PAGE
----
In the modern summers where tentpoles pile upon tentpoles and multiplexes seem full to the brim of high-budget franchises, The Shallows has snuck in as a welcome breath of fresh air and throwback to the low-budget B-movie-esque films that seem to have hugely dissipated in recent years.
Blake Lively carries the film as a surfer who, when venturing out to a beach her mother used to frequent, is attacked by a shark, and is forced to fight for survival. This relatively simple premise is elevated by Lively’s acting, effective direction and the entrancing cinematography of the first act, all of which combine to create a more taut and memorable piece than it otherwise could have been.
It is the protagonist of Nancy, and Lively’s great acting, that helps to make the film compelling. Little comments on her way to the beach help to paint a picture of her character as fairly headstrong yet sentimental. Similarly, the caution she exhibits when she first meets two other surfers helps to make her more realistic and thus more relatable. This elevates the realism of the whole ordeal, and helps the audience to root for a better-drawn heroine (if not fully developed) than the more old-fashioned lone-survivor films do. Despite this, it still manages to put in unnecessary, misogynistic cleavage shots which will take you out of the film for the moment as you cringe and try to comprehend that this is a film made for 2016.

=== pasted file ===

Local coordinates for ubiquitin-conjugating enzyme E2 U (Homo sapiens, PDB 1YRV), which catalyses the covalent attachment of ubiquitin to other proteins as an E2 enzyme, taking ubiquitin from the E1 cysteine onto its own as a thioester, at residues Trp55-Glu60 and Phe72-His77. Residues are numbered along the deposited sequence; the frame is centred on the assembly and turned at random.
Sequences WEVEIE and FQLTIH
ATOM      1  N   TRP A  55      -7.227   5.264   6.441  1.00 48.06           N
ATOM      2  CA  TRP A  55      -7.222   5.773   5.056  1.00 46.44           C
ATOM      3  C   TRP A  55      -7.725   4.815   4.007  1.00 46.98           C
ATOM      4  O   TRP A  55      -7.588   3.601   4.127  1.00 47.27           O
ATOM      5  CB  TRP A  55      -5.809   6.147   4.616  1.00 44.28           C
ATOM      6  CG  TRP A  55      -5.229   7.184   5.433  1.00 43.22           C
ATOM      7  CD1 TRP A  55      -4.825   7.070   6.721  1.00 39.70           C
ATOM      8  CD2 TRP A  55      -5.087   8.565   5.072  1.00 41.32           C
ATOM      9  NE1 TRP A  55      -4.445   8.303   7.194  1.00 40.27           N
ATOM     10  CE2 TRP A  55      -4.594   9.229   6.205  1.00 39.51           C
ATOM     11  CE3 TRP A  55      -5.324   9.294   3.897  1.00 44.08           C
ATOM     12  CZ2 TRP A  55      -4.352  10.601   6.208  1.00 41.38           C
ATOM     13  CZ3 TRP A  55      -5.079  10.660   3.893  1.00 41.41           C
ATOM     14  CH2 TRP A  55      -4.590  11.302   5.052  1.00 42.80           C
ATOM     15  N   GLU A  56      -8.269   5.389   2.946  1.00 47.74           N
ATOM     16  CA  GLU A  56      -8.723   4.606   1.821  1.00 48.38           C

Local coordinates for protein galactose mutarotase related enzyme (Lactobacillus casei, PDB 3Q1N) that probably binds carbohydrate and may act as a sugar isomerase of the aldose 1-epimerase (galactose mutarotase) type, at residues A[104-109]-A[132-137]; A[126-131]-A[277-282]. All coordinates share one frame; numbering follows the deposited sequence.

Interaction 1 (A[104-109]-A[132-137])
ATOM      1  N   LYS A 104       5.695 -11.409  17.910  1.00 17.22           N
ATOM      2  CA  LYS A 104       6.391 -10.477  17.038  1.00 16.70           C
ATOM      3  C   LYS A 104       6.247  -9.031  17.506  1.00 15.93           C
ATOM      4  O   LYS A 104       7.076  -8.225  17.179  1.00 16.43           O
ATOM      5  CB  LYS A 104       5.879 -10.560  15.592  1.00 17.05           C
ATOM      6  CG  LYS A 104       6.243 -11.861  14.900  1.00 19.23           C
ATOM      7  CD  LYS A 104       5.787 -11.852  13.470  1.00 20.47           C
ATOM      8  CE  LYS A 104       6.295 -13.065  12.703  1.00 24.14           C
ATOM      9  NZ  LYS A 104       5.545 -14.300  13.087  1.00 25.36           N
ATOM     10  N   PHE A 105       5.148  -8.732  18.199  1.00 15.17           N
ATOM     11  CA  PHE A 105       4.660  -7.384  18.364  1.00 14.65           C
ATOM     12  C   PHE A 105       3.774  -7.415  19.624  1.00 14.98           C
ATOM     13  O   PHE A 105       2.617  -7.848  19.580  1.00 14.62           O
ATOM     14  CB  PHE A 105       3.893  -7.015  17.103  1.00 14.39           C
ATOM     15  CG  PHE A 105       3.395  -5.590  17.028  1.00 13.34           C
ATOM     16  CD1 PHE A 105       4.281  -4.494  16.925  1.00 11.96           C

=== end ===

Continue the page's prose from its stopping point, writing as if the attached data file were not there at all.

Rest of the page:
There are great swells of tension in the film through the moments of action that interrupt the quiet contemplation. One of the most effective sequences is a gruesome self-surgery scene after the initial shark attack that is executed brilliantly to induce much wincing from the audience. The various moments of the shark’s return are often effective, some less so than others, but spread out to maintain a good pace. However, the final attack comes in the form of a pretty ridiculous climax that may provide thrills but also bewilderment.
To truly enjoy this film, you have to switch off that bit of your brain that thinks about how coincidental it is that Nancy happens to be a medical student, or whether the shark’s behaviour is accurate. It is fun Summer popcorn fair and should be taken as such. The film’s use of technology is also interesting in allowing the audience to get a bigger picture of Nancy’s life in an interesting way, but this too could make you wonder about the quality of phone reception.
Overall, The Shallows is an effective survival thriller that may be flawed, but is a nice break from what has become the typical Summer fair.